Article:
As the teachers began implementing their units, they placed books on immigration and railroad building on a table covered with white paper. The teachers encouraged the children to browse through the books and to write their observations and questions regarding the books on the paper. The teachers used the information they gathered from the children's writing as the basis of a K-W-L (what do we Know, what do we Want to know, what have we Learned?) chart.
Brittany wrote, for example, "I like the picture of the kitchen car on the work train." This observation led the children to ask questions related to what foods the workers ate, how the food was kept cold, and whether the workers were given snacks. These three questions were listed under the "W" on their K-W-L chart. Through further reading, the class learned that the Chinese immigrants lived off a simple diet of rice, and that a herd of cattle was driven alongside the train to provide beef for the Union Pacific Railroad crew. This new bit of information was recorded under the "L" on the chart.
Teachers conducted daily read alouds that provided the students with the background knowledge to write about the difficulties faced by the Chinese immigrant workers of the Union Pacific Railroad, and how different they were from those faced by the Irish immigrant workers employed by the Central Pacific Railroad. During shared writing--a time when teachers record students' ideas or stories on large chart paper for all to read--the teachers listed events that the children named as important during the class discussions that followed each read aloud session.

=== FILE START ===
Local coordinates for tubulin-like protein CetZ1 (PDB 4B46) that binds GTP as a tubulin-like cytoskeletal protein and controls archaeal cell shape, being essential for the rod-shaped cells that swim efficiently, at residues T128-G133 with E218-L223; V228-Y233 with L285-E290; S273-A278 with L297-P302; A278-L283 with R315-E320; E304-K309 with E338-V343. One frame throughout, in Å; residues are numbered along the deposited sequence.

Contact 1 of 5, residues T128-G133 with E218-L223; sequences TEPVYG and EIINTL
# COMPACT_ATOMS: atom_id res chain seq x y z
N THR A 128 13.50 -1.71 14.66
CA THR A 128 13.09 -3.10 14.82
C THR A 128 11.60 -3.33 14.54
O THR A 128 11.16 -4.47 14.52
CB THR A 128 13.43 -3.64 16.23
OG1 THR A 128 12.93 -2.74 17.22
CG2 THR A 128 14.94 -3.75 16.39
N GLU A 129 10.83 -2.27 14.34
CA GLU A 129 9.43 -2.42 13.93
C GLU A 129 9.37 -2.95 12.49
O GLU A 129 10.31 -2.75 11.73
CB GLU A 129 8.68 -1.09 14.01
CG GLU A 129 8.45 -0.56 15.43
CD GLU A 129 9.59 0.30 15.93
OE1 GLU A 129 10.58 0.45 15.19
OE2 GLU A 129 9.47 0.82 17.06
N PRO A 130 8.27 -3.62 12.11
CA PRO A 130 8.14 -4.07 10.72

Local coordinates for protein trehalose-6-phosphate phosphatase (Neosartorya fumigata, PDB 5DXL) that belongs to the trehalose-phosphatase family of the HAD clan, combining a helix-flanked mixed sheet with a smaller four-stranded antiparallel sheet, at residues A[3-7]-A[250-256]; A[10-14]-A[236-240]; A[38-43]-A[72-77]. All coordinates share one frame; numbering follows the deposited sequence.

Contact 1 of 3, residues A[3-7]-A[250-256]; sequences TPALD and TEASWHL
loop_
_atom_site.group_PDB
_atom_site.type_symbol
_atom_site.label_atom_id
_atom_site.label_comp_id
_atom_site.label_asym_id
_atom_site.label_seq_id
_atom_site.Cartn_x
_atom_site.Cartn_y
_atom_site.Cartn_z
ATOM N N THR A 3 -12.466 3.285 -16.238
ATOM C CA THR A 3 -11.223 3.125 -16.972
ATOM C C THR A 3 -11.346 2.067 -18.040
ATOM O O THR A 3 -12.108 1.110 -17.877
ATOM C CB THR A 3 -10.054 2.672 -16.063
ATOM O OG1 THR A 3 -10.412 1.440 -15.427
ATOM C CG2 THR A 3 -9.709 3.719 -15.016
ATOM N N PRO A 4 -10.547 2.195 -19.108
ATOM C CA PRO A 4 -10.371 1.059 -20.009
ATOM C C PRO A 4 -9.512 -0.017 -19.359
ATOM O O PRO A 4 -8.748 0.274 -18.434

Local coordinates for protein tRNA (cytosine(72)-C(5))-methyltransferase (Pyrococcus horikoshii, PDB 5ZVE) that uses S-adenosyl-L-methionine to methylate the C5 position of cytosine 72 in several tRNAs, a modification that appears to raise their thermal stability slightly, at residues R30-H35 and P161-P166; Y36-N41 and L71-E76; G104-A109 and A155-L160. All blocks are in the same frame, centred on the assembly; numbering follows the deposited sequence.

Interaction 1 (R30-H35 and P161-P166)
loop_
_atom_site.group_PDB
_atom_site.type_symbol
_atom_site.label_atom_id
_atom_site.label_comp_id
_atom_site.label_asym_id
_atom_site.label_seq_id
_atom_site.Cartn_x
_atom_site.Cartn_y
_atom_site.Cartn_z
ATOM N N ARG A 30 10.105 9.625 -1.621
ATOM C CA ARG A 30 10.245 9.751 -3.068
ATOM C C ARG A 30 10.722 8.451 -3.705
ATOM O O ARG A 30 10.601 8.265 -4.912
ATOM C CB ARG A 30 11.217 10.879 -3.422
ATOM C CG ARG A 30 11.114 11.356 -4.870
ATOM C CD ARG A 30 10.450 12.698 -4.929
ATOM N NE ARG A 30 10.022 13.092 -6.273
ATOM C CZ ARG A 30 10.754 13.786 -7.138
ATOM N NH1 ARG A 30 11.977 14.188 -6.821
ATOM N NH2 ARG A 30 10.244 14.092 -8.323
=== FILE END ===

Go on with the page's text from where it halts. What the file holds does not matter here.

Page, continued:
The topics in the thematic unit also served as subjects for student writing during writer's workshop. The literacy coordinator, Mrs. Jan Bogard, told the second graders to "write about what you know." As the students wrote about the construction of the railroad or the Chinese immigrant work trains, their teachers discussed with them the mechanics and craft of writing. At the end of each writer's workshop, the classes met to share a few of their stories and play TAG. This is a time when students Tell something they like about a story, Ask a question, and Give a suggestion.
At the end of one writer's workshop, a student named Jasmine read her story about the work train. Another student, Cory, told her that he liked the details that she had included about the Chinese immigrant workers, while KiKi said he liked the vocabulary she used when she wrote about "the dangerous journey crossing the mountains and the challenges that the workers faced." Monique asked Jasmine when, during the construction of the railroad, her story took place. Jeremy then suggested that Jasmine might want to add that to her story, so that readers would know that the immigrants had been working for longer than a month. Mrs. Bogard explained that "the process of writing and sharing, adding more details or a new lead or ending and then sharing again, had made the students stronger writers. They were truly involved in the learning. They could answer the questions we asked of them."
As a culminating activity for their theme cycle, the students in the two second grade classrooms prepared to videotape their reenactment of construction on the transcontinental railroad. They worked on the script during their writer's workshop. The teachers assisted the students in sequencing their stories for the narration of their production. Together, they wrote the segues that tied the pieces together. The students then referred to their editing check list, verifying that their play had a good beginning, middle and ending, and that they had included enough detail and used good vocabulary.